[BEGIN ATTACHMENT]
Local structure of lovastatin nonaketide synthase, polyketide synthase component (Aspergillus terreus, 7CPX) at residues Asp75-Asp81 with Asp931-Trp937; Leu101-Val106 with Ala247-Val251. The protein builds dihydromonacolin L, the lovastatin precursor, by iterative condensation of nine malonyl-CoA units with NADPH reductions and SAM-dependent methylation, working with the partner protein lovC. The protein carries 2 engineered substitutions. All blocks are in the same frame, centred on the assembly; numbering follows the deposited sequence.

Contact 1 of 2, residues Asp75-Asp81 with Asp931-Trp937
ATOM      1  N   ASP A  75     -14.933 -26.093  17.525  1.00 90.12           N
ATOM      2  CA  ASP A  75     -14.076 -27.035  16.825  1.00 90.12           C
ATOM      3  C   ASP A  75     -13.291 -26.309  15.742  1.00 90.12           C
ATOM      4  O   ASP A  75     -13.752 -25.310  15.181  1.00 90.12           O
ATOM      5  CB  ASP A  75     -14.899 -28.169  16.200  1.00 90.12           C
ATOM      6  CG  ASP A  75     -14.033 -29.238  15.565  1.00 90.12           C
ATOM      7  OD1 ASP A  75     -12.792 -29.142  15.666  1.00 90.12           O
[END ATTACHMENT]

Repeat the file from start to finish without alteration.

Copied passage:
Local structure of lovastatin nonaketide synthase, polyketide synthase component (Aspergillus terreus, 7CPX) at residues Asp75-Asp81 with Asp931-Trp937; Leu101-Val106 with Ala247-Val251. The protein builds dihydromonacolin L, the lovastatin precursor, by iterative condensation of nine malonyl-CoA units with NADPH reductions and SAM-dependent methylation, working with the partner protein lovC. The protein carries 2 engineered substitutions. All blocks are in the same frame, centred on the assembly; numbering follows the deposited sequence.

Contact 1 of 2, residues Asp75-Asp81 with Asp931-Trp937
ATOM      1  N   ASP A  75     -14.933 -26.093  17.525  1.00 90.12           N
ATOM      2  CA  ASP A  75     -14.076 -27.035  16.825  1.00 90.12           C
ATOM      3  C   ASP A  75     -13.291 -26.309  15.742  1.00 90.12           C
ATOM      4  O   ASP A  75     -13.752 -25.310  15.181  1.00 90.12           O
ATOM      5  CB  ASP A  75     -14.899 -28.169  16.200  1.00 90.12           C
ATOM      6  CG  ASP A  75     -14.033 -29.238  15.565  1.00 90.12           C
ATOM      7  OD1 ASP A  75     -12.792 -29.142  15.666  1.00 90.12           O